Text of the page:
With a cast of only six actors, each character is memorable, he said. “They all have their quirks. Some are just more upfront about them than others,” Tim said. “What’s really exciting is half the cast is appearing on the Abrams stage for the first time, and the other half are returning veterans.”
The set of the show is truly authentic, with many pieces coming from real deer camps.
Opening night of “Escanaba in da Moonlight” is Thursday, Sept. 12, with a 7 p.m. show and celebratory gala. The audience is invited to enjoy complimentary hors d’oeuvres and drinks with the cast and crew after the performance. Additional performances are at 7 p.m. Thursday, Sept. 19, 7 p.m. Friday and Saturday, Sept. 13-14 and 20-21 and at 1 p.m. Sunday, Sept. 15 and 22. All shows will be performed at the Nancy Byng Community Theater, 5852 Maple St., Abrams. For Thursday’s shows, guests who wear hunting clothing will receive free popcorn.
“Escanaba in da Moonlight” is presented by special arrangement with Dramatists Play Service Inc., New York, and produced by After Dark Productions, a division of Abrams Spotlight Productions Inc. Due to adult themes and language, the show is rated PG-13 and is suitable for mature audiences only.
The Oconto Falls Monument Committee is raising money to build a Veterans Monument in Oconto Falls.
The monument will be built on the hillside overlooking Woodlawn Cemetery, where some of our local veterans are buried.
This location offers visibility in the community and is adjacent to the Oconto Falls walking trail.
Our fundraising goal is $125,000, which includes funding for upkeep for years to come.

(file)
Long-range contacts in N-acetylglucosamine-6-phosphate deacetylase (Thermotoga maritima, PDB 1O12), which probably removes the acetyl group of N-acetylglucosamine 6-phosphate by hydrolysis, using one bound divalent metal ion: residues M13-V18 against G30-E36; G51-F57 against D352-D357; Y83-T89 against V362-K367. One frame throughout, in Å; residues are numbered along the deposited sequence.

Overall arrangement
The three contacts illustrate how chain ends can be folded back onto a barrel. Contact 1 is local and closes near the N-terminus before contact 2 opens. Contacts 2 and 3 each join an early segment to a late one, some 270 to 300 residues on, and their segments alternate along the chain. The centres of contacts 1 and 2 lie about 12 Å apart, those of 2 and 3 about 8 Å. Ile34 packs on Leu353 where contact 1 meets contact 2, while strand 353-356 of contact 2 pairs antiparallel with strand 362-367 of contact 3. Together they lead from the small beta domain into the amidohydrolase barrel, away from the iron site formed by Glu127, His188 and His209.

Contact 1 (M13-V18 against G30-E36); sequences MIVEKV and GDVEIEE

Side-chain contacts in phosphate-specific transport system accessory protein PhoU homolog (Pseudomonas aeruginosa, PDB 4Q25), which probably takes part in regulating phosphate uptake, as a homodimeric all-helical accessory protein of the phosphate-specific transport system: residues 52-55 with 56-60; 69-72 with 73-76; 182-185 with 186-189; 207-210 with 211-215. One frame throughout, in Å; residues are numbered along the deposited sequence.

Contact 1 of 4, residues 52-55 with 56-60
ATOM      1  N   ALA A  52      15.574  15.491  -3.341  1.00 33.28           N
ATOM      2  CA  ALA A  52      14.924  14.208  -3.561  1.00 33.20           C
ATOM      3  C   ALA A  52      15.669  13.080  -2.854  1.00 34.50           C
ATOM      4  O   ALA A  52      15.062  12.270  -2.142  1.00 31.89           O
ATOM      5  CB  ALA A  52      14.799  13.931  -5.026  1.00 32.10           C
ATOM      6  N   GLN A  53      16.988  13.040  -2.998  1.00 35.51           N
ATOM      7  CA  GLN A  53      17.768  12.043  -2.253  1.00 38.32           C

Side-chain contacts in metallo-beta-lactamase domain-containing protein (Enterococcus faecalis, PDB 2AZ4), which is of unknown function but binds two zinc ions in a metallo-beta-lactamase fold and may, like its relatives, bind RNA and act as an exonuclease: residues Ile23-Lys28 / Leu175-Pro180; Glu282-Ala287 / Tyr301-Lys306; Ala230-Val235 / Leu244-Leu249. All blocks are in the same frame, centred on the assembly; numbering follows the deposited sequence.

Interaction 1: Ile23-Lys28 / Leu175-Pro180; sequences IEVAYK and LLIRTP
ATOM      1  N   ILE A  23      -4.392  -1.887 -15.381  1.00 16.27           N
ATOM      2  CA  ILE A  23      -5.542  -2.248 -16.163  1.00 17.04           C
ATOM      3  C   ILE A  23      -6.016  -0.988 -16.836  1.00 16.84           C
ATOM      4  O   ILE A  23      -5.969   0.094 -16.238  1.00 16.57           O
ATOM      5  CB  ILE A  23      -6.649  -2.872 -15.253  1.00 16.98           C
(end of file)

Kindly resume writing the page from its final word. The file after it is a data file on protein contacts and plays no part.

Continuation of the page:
With the generous support of more than 170 community donors, we have already raised $90,000.
We need your help to reach the finish line. We have several different sponsorship opportunities available, which we have laid out below. Once you make a selection, we have included an order form for your convenience.
MADISON – More than 30 communities around the state have been recognized for their work to improve health in their communities.
The Wisconsin Healthy Communities Designation is a new initiative offered by the Mobilizing Action Toward Community Health (MATCH) group of the UW Population Health Institute (UWPHI), in collaboration with diverse statewide groups. The program, funded by the Wisconsin Partnership Program, is designed to celebrate and encourage achievements in health improvement in Wisconsin, and to serve as a guide for communities to expand and enhance their health improvement efforts.
The designation program recognizes communities that focus efforts across the multiple factors that influence health – including health behaviors, clinical care, social and economic factors, and the physical environment – with a focus on equity, multi-sector partnerships and sustainable solutions.